https://www.linkedin.com/jobs/view/2946868350/?alternateChannel=search&refId=D73X3UkfvzUixPId33eogA%3D%3D&trackingId=Y57xPsiwzw8L23SvPecE1w%3D%3D

  2. Director of Open Source Software / Community Engagement

    (Formidable - United States - Remote - $173,000/yr - $195,000/yr · Full-time · Director)

    https://www.linkedin.com/jobs/view/2950371730/?alternateChannel=search&refId=D73X3UkfvzUixPId33eogA%3D%3D&trackingId=Lu7%2F486M3VV%2FYGvuhOvn0Q%3D%3D

  3. Sr. Software Engineer - Open Source Polyglots Welcome

    (Empower Associates - United States - Remote - $120,000/yr - $150,000/yr · Full-time · Mid-Senior level)

    https://www.linkedin.com/jobs/view/2938391501/?alternateChannel=search&refId=D73X3UkfvzUixPId33eogA%3D%3D&trackingId=E0dJgDu9aX7b7q2MK%2FkC1Q%3D%3D

  4. Open Source Software Engineer - Integrations (Datadog - Poland, IN - Remote )

    https://www.linkedin.com/jobs/view/2921861891/?alternateChannel=search&refId=D73X3UkfvzUixPId33eogA%3D%3D&trackingId=G2RHv4e0Zi%2FG6FY70wvLdA%3D%3D

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    I don't understand why this response has been down-voted, maybe it is just due to cultural differences. If you had climbed Mount Everest, wouldn't you include that as 'experience', even though you haven't been paid to do it, and it doesn't improve your coding skills? So I think open-source projects do count as experience, so long as they are accurately described on the resume. And cynically, I think some HR recruiters just 'weigh the ink' in a resume without really understanding it, so the more ink, the better.
    – jayben
    Mar 12 at 10:44
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    @JoeStrazzere "Resumes are about work." Why does the fact that you are getting paid by a company change whether it is work or not? Mar 12 at 16:48
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    @JoeStrazzere I disagree. When I'm interviewing a potential developer, I care about their experience. Whether they worked at Corporation XYZ is utterly irrelevant. Can they talk knowledgably and coherently about what they did? Can they explain design choices they made? Heck, if they worked on open source, they can show me commits and what their code actually looks like. I don't care how much or how little money they made, I care about whether they are competent or not.
    – DaveG
    Mar 12 at 20:42
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    @MalachiHolden because the experience of writing code in one's spare time is fundamentally different to code written for a job. That's not to say open source is worthless - on the contrary, lacking work experience, open source is a valuable way to develop one's skills. But it's not the same as work experience. You don't have to show up on time to open source. You might never work with anyone else, from other disciplines. If you don't like the project, you can drop it and move onto something else you find more interesting. None of those things might be the case for an actual job. Mar 13 at 19:20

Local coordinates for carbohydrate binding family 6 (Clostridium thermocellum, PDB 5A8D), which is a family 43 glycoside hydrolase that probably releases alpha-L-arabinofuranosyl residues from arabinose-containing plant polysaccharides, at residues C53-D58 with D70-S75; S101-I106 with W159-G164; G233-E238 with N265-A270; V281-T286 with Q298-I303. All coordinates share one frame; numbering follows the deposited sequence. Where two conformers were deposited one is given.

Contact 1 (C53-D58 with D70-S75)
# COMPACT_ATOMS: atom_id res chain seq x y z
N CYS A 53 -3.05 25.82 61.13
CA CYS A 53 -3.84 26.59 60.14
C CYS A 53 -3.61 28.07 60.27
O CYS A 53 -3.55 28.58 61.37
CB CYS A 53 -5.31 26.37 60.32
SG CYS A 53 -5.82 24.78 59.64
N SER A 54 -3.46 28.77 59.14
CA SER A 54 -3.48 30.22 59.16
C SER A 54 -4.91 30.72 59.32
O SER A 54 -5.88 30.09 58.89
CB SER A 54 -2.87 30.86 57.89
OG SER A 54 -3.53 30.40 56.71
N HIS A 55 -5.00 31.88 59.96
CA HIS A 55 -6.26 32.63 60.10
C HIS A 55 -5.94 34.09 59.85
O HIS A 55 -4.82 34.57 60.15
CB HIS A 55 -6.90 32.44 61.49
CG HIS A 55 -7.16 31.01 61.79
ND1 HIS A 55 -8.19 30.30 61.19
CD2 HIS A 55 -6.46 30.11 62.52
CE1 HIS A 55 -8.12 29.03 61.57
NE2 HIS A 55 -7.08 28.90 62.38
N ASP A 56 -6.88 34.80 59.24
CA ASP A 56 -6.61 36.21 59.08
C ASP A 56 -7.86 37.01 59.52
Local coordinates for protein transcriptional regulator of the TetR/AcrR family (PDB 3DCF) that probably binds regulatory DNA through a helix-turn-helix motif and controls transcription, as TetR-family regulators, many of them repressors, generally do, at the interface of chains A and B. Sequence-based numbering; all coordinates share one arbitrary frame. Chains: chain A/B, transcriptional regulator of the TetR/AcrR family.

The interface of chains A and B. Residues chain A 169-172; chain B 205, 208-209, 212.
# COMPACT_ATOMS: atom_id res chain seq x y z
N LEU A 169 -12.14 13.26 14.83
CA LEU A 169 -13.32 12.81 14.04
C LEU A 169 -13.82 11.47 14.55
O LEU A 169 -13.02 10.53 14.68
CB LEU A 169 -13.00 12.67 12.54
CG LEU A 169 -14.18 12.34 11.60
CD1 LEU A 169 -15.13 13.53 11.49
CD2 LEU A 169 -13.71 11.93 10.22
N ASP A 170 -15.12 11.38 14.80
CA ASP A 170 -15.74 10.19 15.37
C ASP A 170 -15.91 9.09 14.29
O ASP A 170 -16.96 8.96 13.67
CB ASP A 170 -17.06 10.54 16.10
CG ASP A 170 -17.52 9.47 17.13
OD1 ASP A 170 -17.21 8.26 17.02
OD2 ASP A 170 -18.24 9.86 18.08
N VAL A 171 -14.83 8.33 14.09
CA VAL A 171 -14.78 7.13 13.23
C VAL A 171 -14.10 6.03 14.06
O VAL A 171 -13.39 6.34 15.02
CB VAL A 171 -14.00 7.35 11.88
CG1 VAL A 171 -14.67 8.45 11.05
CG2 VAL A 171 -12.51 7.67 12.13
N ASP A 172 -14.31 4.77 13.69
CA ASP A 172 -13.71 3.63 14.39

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    These jobs are not for "engineers who have worked on open source". They are specifically for "engineers to work on open source". I'm not sure how relevant they are to using open source work as experience for a job that might have nothing to do with open source. Mar 14 at 10:17
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I would not really list it as experience unless the contributions are significant enough to be roughly equal (or better) to a similar job. Which is almost never the case. And if it is indeed the case, be clear so as to not deceive.

For example, making a couple of small contributions to a small project, amounting to work done here and there during the weekends would not be comparable to a full time job at any software company. If a candidate listed that as experience, and upon checking or during the interview I realized that this is indeed the situation, I would most likely not move forward due to the dishonesty.

Now, being a regular contributor or a maintainer to an established and serious open source, is a different thing. That shows both technical skills, and some non-technical skills such as being able to work in a team, establish priorities, etc. I would list this an experience just again, being clear about the specifics of the situation. Based in my experience, candidates with these backgrounds tend to do quite well compared to the average.

And lastly, there are those people whose job is actually the open source project. If you make money from it, and dedicate a full-time week to it, whether as part of a company payroll or living off donations and similar contributions, I'd definitely put it as experience.

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  • "not really list it as experience unless the contributions are significant enough to be roughly equal (or better) to a similar job" - fair comment if the OP's friend were applying for mid/senior level positions, but the question talks about breaking into s/w dev. so we can assume they are looking at junior/trainee positions where even small open source contributions are more experience than much of the rest of the field, and don't have to equate to a job to be relevant in my opinion. I also don't know why you assume that this would be listed dishonestly - question didn't seem to imply that.
    – Saes
    Mar 13 at 12:23
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Yes. List it. You can consider that experience from the very beginning.

I consider experience experience